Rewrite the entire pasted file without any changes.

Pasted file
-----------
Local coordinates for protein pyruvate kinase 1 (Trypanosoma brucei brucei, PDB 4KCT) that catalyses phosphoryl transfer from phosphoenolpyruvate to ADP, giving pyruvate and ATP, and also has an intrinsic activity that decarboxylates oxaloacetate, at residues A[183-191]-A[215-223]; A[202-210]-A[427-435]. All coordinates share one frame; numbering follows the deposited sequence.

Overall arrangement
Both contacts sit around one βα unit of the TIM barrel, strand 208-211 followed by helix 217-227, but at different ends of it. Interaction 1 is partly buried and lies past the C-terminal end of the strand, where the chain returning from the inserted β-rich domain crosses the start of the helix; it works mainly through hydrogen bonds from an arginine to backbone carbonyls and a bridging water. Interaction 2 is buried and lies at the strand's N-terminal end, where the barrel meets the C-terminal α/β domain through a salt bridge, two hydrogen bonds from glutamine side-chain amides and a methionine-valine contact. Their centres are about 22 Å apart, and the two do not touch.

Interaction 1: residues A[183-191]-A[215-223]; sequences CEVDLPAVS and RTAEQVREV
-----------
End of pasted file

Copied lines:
Local coordinates for protein pyruvate kinase 1 (Trypanosoma brucei brucei, PDB 4KCT) that catalyses phosphoryl transfer from phosphoenolpyruvate to ADP, giving pyruvate and ATP, and also has an intrinsic activity that decarboxylates oxaloacetate, at residues A[183-191]-A[215-223]; A[202-210]-A[427-435]. All coordinates share one frame; numbering follows the deposited sequence.

Overall arrangement
Both contacts sit around one βα unit of the TIM barrel, strand 208-211 followed by helix 217-227, but at different ends of it. Interaction 1 is partly buried and lies past the C-terminal end of the strand, where the chain returning from the inserted β-rich domain crosses the start of the helix; it works mainly through hydrogen bonds from an arginine to backbone carbonyls and a bridging water. Interaction 2 is buried and lies at the strand's N-terminal end, where the barrel meets the C-terminal α/β domain through a salt bridge, two hydrogen bonds from glutamine side-chain amides and a methionine-valine contact. Their centres are about 22 Å apart, and the two do not touch.

Interaction 1: residues A[183-191]-A[215-223]; sequences CEVDLPAVS and RTAEQVREV